On the national and local levels, countries also work to moderate the effects of disruptions. Many countries toil to maintain flight and supply chains, collaborate with medication manufacturers to overcome logistic challenges, and engage communities to orchestrate the delivery of HIV medicines.
FDA Approves New Drug That Helps Young Children Living With HIV
Young children disproportionately feel the effects of the HIV/AIDs epidemic. In 2019, an estimated 95,000 children died because of HIV, and about 150,000 kids got the virus.
Only about half (53%) of the children in need of the antiretroviral medications receive it. Optimal medicine with suitable pediatric formulations is not available.
WHO: Just last month, the U.S. Food and Drug Administration (FDA) approved a new “5mg formulation of dolutegravir (DTG) for infants and children older than 4 weeks and weighing more than 3 kg.
This decision will ensure that all children have rapid access to an optimal drug that, to date, has only been available for adults, adolescents, and older children. [We] are committed to [expediting] the prequalification of DTG as a generic drug so that it can be used as soon as possible by countries to save lives
Dr. Meg Doherty, Director of the Department of Global HIV, Hepatitis, and STI Programmes at WHO said, “through a collaboration of multiple partners, we are likely to see generic versions of dolutegravir for children by early 2021, allowing for a rapid reduction in the cost of this medicine. This will give us another new tool to reach children living with HIV and keep them alive and healthy.”
At the International AIDS Society’s biannual conference, the WHO will spotlight “how global progress in reducing HIV-related deaths can be accelerated by stepping up support and services for populations disproportionately impacted by the epidemic, including young children.”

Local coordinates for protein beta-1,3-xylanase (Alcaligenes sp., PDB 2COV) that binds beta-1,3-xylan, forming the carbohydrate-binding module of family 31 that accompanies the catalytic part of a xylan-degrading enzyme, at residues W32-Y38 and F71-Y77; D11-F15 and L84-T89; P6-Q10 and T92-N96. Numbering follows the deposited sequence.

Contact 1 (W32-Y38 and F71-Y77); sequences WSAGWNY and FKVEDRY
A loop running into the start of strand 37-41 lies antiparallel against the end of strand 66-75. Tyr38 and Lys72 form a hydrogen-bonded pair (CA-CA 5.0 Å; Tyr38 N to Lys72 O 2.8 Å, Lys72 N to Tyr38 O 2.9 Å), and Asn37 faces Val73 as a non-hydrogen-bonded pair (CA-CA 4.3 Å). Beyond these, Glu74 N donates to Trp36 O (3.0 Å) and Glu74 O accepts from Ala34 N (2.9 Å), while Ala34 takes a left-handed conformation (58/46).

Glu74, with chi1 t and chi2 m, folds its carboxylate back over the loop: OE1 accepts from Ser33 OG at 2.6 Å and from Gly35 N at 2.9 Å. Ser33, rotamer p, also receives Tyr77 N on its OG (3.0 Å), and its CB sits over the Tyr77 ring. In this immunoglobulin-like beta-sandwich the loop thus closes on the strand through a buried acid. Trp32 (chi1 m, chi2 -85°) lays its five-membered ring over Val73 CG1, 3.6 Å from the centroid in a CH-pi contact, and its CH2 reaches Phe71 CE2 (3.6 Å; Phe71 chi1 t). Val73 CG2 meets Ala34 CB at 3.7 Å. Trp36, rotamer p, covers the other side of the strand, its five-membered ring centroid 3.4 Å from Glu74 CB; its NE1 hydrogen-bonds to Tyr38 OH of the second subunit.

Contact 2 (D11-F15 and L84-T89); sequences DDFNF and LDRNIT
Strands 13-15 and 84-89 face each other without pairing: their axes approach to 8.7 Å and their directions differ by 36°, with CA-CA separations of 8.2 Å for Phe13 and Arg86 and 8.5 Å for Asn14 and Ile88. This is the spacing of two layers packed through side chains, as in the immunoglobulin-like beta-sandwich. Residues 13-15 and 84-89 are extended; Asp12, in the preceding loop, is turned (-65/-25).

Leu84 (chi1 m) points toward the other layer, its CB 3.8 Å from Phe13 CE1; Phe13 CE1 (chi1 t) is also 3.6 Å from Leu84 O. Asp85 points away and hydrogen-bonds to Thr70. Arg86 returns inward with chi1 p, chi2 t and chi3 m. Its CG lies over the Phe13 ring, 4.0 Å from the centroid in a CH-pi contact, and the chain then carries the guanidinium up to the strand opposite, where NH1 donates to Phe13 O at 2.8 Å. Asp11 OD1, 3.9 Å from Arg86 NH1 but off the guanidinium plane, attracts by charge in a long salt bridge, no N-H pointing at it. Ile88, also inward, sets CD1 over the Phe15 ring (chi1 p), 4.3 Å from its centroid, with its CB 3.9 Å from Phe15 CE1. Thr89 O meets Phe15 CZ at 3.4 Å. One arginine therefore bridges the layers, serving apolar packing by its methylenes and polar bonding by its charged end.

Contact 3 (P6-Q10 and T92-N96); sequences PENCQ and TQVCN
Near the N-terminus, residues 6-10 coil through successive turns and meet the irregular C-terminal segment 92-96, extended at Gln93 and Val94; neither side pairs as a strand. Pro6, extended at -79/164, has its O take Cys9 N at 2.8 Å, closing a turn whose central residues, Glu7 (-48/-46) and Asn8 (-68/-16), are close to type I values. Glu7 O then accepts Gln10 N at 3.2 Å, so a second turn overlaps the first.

Tackling Opportunistic Infections like HIV and COVID-19
HIV is an opportunistic infection. As a result, HIV often develops into acquired immunodeficiency syndrome (AIDS).
In such infections, pathogens like viruses, bacteria, and fungi keenly recognize opportunities to infect and prey on an individual’s weakened immune system.
Other examples include bacterial infections such as tuberculosis (TB), viral diseases like hepatitis and COVID-19, parasitic infections such as toxoplasmosis, and fungal infections.
Histoplasmosis is a type of fungal infection that is an AIDS-defining condition among people living with HIV. This fungus affects the lungs, and symptoms include fever, chest pain, chills, and a dry cough. For people, particularly with HIV, histoplasmosis could spread to other parts of the body, including the brain or gastrointestinal tract. Histoplasmosis is particularly prevalent in the WHO Region of the Americas. The WHO reports that there are “as many as 15,600 new cases and 4,500 deaths are reported each year among people living with HIV.”
The WHO is now releasing new guidelines on the “diagnosis” and “management” of histoplasmosis for people living with HIV.
“Many of these deaths could be prevented through timely diagnosis and treatment of the disease,” said the WHO. “In recent years, the development of highly sensitive diagnostic tests has allowed for rapid and accurate confirmation of histoplasmosis and earlier initiation of treatment. However, innovative diagnostics and optimal treatments for this disease are not yet widely available in resource-limited settings.”
As the world battles many opportunistic infections at once, many await a cure for HIV/AIDS and related conditions, like histoplasmosis. For the time being, the focus must be on improving timely diagnosis, the allocation of treatments and resources to manage symptoms, and the improvement of healthcare around the world.